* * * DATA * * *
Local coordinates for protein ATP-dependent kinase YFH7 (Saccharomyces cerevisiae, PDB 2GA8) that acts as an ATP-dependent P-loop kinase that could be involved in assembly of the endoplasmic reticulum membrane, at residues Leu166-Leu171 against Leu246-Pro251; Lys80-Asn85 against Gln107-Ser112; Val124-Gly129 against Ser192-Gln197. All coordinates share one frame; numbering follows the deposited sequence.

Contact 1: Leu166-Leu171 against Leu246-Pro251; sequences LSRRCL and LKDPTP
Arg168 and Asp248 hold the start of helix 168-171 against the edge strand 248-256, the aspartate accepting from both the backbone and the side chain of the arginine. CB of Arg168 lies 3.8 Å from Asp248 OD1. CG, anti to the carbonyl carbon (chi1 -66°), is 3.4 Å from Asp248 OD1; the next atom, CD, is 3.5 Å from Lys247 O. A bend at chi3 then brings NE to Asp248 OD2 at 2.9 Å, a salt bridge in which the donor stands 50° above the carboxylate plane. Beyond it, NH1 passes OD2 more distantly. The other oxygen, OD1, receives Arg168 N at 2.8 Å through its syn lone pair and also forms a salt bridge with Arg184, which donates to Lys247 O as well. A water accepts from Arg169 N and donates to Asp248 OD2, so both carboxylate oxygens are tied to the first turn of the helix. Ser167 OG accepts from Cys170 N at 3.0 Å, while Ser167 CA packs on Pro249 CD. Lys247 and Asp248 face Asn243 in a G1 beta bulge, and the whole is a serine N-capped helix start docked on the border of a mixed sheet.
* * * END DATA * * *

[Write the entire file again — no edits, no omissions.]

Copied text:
Local coordinates for protein ATP-dependent kinase YFH7 (Saccharomyces cerevisiae, PDB 2GA8) that acts as an ATP-dependent P-loop kinase that could be involved in assembly of the endoplasmic reticulum membrane, at residues Leu166-Leu171 against Leu246-Pro251; Lys80-Asn85 against Gln107-Ser112; Val124-Gly129 against Ser192-Gln197. All coordinates share one frame; numbering follows the deposited sequence.

Contact 1: Leu166-Leu171 against Leu246-Pro251; sequences LSRRCL and LKDPTP
Arg168 and Asp248 hold the start of helix 168-171 against the edge strand 248-256, the aspartate accepting from both the backbone and the side chain of the arginine. CB of Arg168 lies 3.8 Å from Asp248 OD1. CG, anti to the carbonyl carbon (chi1 -66°), is 3.4 Å from Asp248 OD1; the next atom, CD, is 3.5 Å from Lys247 O. A bend at chi3 then brings NE to Asp248 OD2 at 2.9 Å, a salt bridge in which the donor stands 50° above the carboxylate plane. Beyond it, NH1 passes OD2 more distantly. The other oxygen, OD1, receives Arg168 N at 2.8 Å through its syn lone pair and also forms a salt bridge with Arg184, which donates to Lys247 O as well. A water accepts from Arg169 N and donates to Asp248 OD2, so both carboxylate oxygens are tied to the first turn of the helix. Ser167 OG accepts from Cys170 N at 3.0 Å, while Ser167 CA packs on Pro249 CD. Lys247 and Asp248 face Asn243 in a G1 beta bulge, and the whole is a serine N-capped helix start docked on the border of a mixed sheet.